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True Stories by Steve Keely
Hobo Memoirs

Bust Ass in Sand Valley

March cooks the desert and nights find me under the stars on a mattress five-feet above scorpions and snakes. The heat stirs others tonight as a vehicle races the godforsaken track past my place. Sudden headlights veer into the half-mile drive and close. I shake off sleep and duck behind the trailer as a black truck reaches the mattress. A lone figure steps out - a silhouette with a fat rifle - who strides and shines with a nocturnal competence reserved for night predators to my hiding spot. There’s a moment to think fast or soil myself. ‘Are you all right?’ he whispers. I exhale, ‘Yes.’

‘Something weird is goin’ on out there,’ continues my mile-away neighbor TJ. ‘A nut has turned into every wash between my place and yours. Someone’s lookin’ for a way out.’ I dress in dark and climb into his Road Warrior buggy. ‘Hold this,’ he passes the shotgun and we roar down the road.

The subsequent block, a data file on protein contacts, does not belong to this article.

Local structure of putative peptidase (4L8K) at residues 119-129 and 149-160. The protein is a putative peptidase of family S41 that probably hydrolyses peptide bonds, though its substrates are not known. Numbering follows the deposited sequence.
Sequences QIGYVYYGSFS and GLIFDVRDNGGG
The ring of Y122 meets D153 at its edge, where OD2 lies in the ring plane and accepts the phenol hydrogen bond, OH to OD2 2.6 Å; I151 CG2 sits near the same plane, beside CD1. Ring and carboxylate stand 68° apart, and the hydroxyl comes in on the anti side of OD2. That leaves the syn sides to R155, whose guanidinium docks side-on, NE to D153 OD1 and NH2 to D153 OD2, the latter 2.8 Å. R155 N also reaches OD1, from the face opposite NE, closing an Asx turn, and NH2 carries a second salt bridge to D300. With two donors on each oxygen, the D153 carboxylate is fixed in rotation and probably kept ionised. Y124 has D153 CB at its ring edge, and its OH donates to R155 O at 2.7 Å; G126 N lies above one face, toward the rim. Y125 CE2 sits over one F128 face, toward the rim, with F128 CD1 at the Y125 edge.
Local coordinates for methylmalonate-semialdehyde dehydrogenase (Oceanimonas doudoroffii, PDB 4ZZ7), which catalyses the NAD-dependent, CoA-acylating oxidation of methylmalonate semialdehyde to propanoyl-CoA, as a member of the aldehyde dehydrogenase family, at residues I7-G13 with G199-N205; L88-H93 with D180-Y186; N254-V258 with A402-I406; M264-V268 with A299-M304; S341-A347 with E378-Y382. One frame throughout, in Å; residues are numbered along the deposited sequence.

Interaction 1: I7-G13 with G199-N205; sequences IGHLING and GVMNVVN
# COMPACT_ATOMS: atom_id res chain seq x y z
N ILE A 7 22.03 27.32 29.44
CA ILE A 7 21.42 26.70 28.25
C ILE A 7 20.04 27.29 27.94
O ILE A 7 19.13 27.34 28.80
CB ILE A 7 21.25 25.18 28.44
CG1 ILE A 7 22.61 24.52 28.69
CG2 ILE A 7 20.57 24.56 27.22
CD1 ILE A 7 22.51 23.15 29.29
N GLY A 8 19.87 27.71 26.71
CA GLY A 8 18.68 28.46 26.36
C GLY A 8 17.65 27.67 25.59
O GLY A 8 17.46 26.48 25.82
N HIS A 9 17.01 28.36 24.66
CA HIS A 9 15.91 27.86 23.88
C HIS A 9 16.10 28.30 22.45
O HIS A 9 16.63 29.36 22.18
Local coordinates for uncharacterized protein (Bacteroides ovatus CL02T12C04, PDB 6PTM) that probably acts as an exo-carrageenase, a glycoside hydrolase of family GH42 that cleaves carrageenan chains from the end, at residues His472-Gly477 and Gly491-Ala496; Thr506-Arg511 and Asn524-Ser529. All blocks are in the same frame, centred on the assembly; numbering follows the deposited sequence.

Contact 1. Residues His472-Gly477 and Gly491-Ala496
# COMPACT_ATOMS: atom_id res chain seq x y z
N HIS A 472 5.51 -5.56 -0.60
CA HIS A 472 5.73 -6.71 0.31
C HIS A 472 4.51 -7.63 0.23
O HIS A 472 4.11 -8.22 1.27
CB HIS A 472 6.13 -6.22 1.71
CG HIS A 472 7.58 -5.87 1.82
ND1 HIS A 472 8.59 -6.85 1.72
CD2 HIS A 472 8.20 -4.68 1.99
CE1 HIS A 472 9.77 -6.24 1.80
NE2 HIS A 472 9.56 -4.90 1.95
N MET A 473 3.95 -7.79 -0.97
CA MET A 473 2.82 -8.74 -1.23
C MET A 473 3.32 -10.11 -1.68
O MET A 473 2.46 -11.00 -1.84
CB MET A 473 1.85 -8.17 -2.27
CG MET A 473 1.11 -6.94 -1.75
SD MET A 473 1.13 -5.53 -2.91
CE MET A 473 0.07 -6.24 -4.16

‘They’re somewhere in the desert between my place and yours and that’s irritating,’ he brakes at the first wash their car entered. Our bug is a cut-down VW with oversized tires and four small bow lights that switch independently – one to invisibly tail and four to blind. Their prints are memorized as signatures. They entered this wash and returned…. and this one… the pattern repeats a dozen times but no car. Abruptly, headlights show as one dot about four miles east and divide into two bright eyes at three miles. ‘They ain’t seen us,’ asserts TJ.’ He parks on an open rise and adds softly, ‘Let them come to us.’

The car stops at a half-mile. TJ ignites all four spots for one second and the other douses his. ‘Now comes the wait,’ he lights a ciggie shielding the match. In five minutes, ‘They’re out there plotting,’ he states.’ I’m Poncho riding shotgun with the Cisco Kid who had 283 confirmed kills and enough decorations in Nam to stagger a marine. He retired here as an outcast.